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Self-Regulatory Organizations; New York Stock Exchange LLC; Notice of Filing of Proposed Rule Change Amending NYSE Rule 98 and Related Rules To Redefine Specialist Operations at the NYSE

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Start Preamble June 27, 2008.

Pursuant to section 19(b)(1) of the Securities Exchange Act of 1934 (“Act”) [1] and Rule 19b-4 thereunder,[2] notice is hereby given that, on June 11, 2008, New York Stock Exchange LLC (“NYSE” or “Exchange”) filed with the Securities and Exchange Commission (“Commission”) the proposed rule change as described in Items I, II, and III below, which Items have been substantially prepared by the Exchange. The Commission is publishing this notice to solicit comments on the proposed rule change from interested persons.

I. Self-Regulatory Organization's Statement of the Terms of Substance of the Proposed Rule Change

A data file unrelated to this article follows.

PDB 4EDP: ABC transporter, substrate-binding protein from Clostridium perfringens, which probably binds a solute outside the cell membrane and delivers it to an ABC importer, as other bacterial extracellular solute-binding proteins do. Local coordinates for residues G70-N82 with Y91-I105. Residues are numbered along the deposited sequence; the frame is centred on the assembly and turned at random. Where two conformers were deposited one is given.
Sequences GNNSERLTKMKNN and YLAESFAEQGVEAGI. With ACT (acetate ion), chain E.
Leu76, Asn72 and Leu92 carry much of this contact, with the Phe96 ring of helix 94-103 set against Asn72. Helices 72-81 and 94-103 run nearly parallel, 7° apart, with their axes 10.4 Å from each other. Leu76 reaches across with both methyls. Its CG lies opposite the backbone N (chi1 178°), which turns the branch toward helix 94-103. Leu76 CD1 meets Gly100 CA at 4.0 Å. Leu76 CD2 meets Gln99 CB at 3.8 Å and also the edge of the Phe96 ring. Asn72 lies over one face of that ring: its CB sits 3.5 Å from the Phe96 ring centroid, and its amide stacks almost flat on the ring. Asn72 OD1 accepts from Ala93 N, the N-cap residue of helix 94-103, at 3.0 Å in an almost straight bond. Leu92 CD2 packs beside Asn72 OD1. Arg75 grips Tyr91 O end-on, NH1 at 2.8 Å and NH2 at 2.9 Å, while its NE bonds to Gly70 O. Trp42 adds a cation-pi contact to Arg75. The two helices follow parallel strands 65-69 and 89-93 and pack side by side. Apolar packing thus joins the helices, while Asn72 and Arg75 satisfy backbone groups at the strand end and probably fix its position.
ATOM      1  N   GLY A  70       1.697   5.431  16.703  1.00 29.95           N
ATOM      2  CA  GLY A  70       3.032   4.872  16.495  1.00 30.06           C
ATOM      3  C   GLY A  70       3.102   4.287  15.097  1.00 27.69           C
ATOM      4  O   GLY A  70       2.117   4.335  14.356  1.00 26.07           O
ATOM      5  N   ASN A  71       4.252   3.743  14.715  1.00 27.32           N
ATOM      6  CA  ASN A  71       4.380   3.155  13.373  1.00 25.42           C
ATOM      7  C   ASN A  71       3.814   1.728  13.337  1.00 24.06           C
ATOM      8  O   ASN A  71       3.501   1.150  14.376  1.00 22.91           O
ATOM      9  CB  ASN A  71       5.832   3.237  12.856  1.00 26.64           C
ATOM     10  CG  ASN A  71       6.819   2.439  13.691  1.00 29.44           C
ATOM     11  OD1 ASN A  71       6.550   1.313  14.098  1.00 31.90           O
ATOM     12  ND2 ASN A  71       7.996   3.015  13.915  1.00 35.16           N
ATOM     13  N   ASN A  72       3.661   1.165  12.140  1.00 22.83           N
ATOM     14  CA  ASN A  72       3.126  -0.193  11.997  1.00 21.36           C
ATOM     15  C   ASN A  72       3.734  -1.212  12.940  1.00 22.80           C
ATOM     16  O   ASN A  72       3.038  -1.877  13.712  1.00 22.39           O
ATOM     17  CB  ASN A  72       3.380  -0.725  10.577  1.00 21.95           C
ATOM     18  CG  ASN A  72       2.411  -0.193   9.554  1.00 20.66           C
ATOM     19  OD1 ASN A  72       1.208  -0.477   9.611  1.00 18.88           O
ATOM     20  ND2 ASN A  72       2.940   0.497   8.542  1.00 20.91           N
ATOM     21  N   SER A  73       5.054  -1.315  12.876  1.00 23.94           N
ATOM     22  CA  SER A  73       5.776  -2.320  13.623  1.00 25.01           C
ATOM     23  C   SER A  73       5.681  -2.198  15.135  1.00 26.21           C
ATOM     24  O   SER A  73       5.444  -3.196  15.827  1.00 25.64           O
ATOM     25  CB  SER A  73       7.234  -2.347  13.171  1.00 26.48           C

The Exchange proposes to amend Rule 98 and related rules to redefine specialist operations at the NYSE. The text of the proposed rule change is available at NYSE's principal office, the Commission's Public Reference Room, and http://www.nyse.com.

II. Self-Regulatory Organization's Statement of the Purpose of, and Statutory Basis for, the Proposed Rule Change

In its filing with the Commission, the Exchange included statements concerning the purpose of, and basis for, the proposed rule change and discussed any comments it received on the proposed rule change. The text of those statements may be examined at the places specified in Item IV below. The Exchange has prepared summaries, set forth in sections A, B, and C below, of the most significant aspects of such statements.Start Printed Page 38275

A. Self-Regulatory Organization's Statement of the Purpose of, and the Statutory Basis for, the Proposed Rule Change

1. Purpose

The NYSE is proposing to amend Rule 98 to reduce the regulatory burdens imposed by the rule and to provide flexibility to member organizations as to how they can structure their specialist operations and manage their risks. In particular, because of changes to the marketplace, including changes to the specialist's role as a result of the increased use of electronic trading, the Hybrid Market®, and Regulation NMS, as well as technological advances in surveillance and internal controls, the NYSE believes that current Rule 98 imposes unnecessary restrictions on member organizations seeking to engage in specialist operations at the Exchange.